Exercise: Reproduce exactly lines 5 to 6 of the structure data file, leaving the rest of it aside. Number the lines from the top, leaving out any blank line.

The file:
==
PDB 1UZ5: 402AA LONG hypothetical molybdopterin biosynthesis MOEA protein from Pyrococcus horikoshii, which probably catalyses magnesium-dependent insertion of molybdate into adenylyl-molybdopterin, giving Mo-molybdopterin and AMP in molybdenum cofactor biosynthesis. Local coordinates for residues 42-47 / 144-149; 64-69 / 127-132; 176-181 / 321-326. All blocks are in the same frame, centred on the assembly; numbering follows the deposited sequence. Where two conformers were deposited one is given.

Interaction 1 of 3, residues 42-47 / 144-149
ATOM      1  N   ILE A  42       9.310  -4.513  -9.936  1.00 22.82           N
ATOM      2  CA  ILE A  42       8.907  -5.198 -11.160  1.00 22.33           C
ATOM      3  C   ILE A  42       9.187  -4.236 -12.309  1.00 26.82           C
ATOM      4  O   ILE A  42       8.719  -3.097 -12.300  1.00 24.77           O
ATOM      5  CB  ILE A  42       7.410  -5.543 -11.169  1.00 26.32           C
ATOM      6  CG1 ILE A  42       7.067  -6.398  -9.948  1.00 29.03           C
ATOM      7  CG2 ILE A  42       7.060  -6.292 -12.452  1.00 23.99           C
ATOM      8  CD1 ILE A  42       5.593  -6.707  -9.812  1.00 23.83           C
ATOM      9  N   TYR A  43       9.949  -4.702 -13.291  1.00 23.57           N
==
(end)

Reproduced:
ATOM      3  C   ILE A  42       9.187  -4.236 -12.309  1.00 26.82           C
ATOM      4  O   ILE A  42       8.719  -3.097 -12.300  1.00 24.77           O